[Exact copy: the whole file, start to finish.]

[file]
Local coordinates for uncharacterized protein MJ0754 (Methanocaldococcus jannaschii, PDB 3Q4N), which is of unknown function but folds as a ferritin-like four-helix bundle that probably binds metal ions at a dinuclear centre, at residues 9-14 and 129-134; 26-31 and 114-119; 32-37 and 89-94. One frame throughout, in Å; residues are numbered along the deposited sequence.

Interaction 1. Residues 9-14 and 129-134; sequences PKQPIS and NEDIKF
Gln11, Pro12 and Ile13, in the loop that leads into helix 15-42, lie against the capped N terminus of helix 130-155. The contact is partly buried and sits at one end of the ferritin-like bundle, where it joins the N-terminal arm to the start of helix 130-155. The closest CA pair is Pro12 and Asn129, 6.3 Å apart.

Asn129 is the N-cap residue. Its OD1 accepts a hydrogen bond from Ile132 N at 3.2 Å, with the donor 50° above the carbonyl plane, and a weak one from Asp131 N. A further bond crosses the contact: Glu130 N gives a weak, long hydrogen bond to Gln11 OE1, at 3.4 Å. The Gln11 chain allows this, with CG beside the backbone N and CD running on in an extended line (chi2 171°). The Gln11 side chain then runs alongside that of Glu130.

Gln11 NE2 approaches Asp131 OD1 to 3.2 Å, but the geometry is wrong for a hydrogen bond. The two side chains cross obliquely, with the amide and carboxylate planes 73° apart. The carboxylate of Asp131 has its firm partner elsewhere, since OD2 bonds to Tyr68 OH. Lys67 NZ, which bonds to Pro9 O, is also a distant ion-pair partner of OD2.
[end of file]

Local coordinates for uncharacterized protein MJ0754 (Methanocaldococcus jannaschii, PDB 3Q4N), which is of unknown function but folds as a ferritin-like four-helix bundle that probably binds metal ions at a dinuclear centre, at residues 9-14 and 129-134; 26-31 and 114-119; 32-37 and 89-94. One frame throughout, in Å; residues are numbered along the deposited sequence.

Interaction 1. Residues 9-14 and 129-134; sequences PKQPIS and NEDIKF
Gln11, Pro12 and Ile13, in the loop that leads into helix 15-42, lie against the capped N terminus of helix 130-155. The contact is partly buried and sits at one end of the ferritin-like bundle, where it joins the N-terminal arm to the start of helix 130-155. The closest CA pair is Pro12 and Asn129, 6.3 Å apart.

Asn129 is the N-cap residue. Its OD1 accepts a hydrogen bond from Ile132 N at 3.2 Å, with the donor 50° above the carbonyl plane, and a weak one from Asp131 N. A further bond crosses the contact: Glu130 N gives a weak, long hydrogen bond to Gln11 OE1, at 3.4 Å. The Gln11 chain allows this, with CG beside the backbone N and CD running on in an extended line (chi2 171°). The Gln11 side chain then runs alongside that of Glu130.

Gln11 NE2 approaches Asp131 OD1 to 3.2 Å, but the geometry is wrong for a hydrogen bond. The two side chains cross obliquely, with the amide and carboxylate planes 73° apart. The carboxylate of Asp131 has its firm partner elsewhere, since OD2 bonds to Tyr68 OH. Lys67 NZ, which bonds to Pro9 O, is also a distant ion-pair partner of OD2.